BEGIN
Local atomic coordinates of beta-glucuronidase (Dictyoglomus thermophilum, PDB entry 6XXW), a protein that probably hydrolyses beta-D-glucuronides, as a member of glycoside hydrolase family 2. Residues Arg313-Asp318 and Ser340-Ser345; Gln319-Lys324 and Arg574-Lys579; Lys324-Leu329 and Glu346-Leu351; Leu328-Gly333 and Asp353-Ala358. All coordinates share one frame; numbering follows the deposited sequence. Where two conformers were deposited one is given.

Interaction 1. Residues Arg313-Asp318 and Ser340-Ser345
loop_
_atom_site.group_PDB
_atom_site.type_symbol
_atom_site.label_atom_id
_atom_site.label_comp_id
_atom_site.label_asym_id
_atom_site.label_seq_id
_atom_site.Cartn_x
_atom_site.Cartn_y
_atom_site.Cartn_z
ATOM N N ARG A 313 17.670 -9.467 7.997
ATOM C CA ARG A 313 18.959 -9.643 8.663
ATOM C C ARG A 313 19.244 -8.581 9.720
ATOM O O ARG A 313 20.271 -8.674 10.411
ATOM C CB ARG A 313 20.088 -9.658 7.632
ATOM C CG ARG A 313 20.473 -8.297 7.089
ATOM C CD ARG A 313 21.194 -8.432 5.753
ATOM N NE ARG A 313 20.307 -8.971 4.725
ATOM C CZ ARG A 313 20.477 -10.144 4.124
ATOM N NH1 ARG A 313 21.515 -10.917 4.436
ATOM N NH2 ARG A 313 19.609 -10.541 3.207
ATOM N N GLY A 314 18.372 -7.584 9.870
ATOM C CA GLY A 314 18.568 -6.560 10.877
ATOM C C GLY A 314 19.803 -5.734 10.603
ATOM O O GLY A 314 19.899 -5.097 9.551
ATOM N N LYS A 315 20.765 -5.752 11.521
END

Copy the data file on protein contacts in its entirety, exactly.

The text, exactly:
Local atomic coordinates of beta-glucuronidase (Dictyoglomus thermophilum, PDB entry 6XXW), a protein that probably hydrolyses beta-D-glucuronides, as a member of glycoside hydrolase family 2. Residues Arg313-Asp318 and Ser340-Ser345; Gln319-Lys324 and Arg574-Lys579; Lys324-Leu329 and Glu346-Leu351; Leu328-Gly333 and Asp353-Ala358. All coordinates share one frame; numbering follows the deposited sequence. Where two conformers were deposited one is given.

Interaction 1. Residues Arg313-Asp318 and Ser340-Ser345
loop_
_atom_site.group_PDB
_atom_site.type_symbol
_atom_site.label_atom_id
_atom_site.label_comp_id
_atom_site.label_asym_id
_atom_site.label_seq_id
_atom_site.Cartn_x
_atom_site.Cartn_y
_atom_site.Cartn_z
ATOM N N ARG A 313 17.670 -9.467 7.997
ATOM C CA ARG A 313 18.959 -9.643 8.663
ATOM C C ARG A 313 19.244 -8.581 9.720
ATOM O O ARG A 313 20.271 -8.674 10.411
ATOM C CB ARG A 313 20.088 -9.658 7.632
ATOM C CG ARG A 313 20.473 -8.297 7.089
ATOM C CD ARG A 313 21.194 -8.432 5.753
ATOM N NE ARG A 313 20.307 -8.971 4.725
ATOM C CZ ARG A 313 20.477 -10.144 4.124
ATOM N NH1 ARG A 313 21.515 -10.917 4.436
ATOM N NH2 ARG A 313 19.609 -10.541 3.207
ATOM N N GLY A 314 18.372 -7.584 9.870
ATOM C CA GLY A 314 18.568 -6.560 10.877
ATOM C C GLY A 314 19.803 -5.734 10.603
ATOM O O GLY A 314 19.899 -5.097 9.551
ATOM N N LYS A 315 20.765 -5.752 11.521